Treasury Secretary Timothy Geithner made the case at the Senate Finance Committee today for new tax on large banks to recoup bailout funds. As stated, it's a weird idea for a couple reasons. First, the reason we still have TARP funds to recoup in the first place is because of the non-bank bailouts (Detroit, Fannie, Freddie and AIG). Second, if you think it's a good idea to tax the negative externality of bank size, why limit the tax amount to the TARP shortfall, as Geithner proposes? Why not just make it a permanent "ex-ante fee" to reduce the deficit or create an insurance fund for future catastrophes, whether by bank or by Gulf Cost?
So asked Democratic Sen. Jeff Bingaman. Sec. Geithner repeatedly explained to him that he's trying to meet "the narrow requirement of the law" that TARP money be paid back. How scrupulous. This a sneaky but understandable response. The Obama administration might want a permanent bank tax, but it's easier for now to call it a ten-year TARP-related provision and then hope a later administration extends and revises the tax. It's notable that when pressed, Geithner never outright rejects the principle of a tax on bank size. Instead, like a Supreme Court Justice issuing a narrow opinion, he hugs TARP law and refuses to let go.
But let's spin the bank tax debate forward a bit. Two recent developments give Geithner's testimony a bit of tailwind: the IMF's request for a global bank tax and building suspicion that the Senate bill's "resolution authority" fund (in some ways, the bank tax's ex-ante cousin) will die in debate so that other regulation provisions might live. It might be time to start thinking seriously about the implications of a bank tax that some progressives might see as a strategic or political replacement for the death of resolution authority.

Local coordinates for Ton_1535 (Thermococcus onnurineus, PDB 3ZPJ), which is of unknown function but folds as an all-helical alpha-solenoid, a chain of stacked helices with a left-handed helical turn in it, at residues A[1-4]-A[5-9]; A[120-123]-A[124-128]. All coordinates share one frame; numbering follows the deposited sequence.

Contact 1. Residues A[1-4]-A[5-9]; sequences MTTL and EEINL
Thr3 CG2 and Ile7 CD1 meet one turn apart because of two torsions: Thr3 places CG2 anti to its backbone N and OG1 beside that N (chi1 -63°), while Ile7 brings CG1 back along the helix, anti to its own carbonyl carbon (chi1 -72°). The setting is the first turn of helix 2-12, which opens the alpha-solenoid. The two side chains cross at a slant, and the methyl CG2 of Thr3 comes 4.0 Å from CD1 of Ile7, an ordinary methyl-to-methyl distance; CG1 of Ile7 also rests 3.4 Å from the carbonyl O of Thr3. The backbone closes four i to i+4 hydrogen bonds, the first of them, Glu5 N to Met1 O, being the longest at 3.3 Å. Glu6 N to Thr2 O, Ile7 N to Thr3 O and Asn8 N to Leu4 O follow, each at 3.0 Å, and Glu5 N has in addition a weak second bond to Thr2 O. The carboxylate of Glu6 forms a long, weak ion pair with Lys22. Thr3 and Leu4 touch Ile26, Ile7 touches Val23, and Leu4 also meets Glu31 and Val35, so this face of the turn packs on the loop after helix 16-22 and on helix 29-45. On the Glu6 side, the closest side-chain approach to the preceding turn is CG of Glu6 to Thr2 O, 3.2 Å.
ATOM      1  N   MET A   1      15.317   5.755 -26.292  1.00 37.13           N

Dan Indiviglio writes that a bank tax would squeeze private lending, just as the economy is healing and small businesses are looking for capital in response to higher consumer demand. A fine point, but eventually the recession's impact will dissipate, whereas the threat of bank failures will not. The New York Times' David Leonhardt makes the case for a permanent bank tax:
"The challenge is to ensure that financial institutions bear the direct financial costs that any future failures or crises will impose -- and maybe somewhat more, given all the other costs that bank failure can impose on the economy," Carlo Cottarelli, the head of the I.M.F.'s fiscal affairs unit, wrote last weekend. The tax wouldn't go into a dedicated bailout fund. Its purpose instead would be to discourage too much risk-taking and, over the long term, help offset any bailout costs ...
The federal government, remember, is facing a huge deficit. To pay it off, Washington will need to make spending cuts and raise taxes. Can you think of a better candidate for taxation than an industry that made huge profits during the boom and then helped cause the bust that has sent the deficit soaring?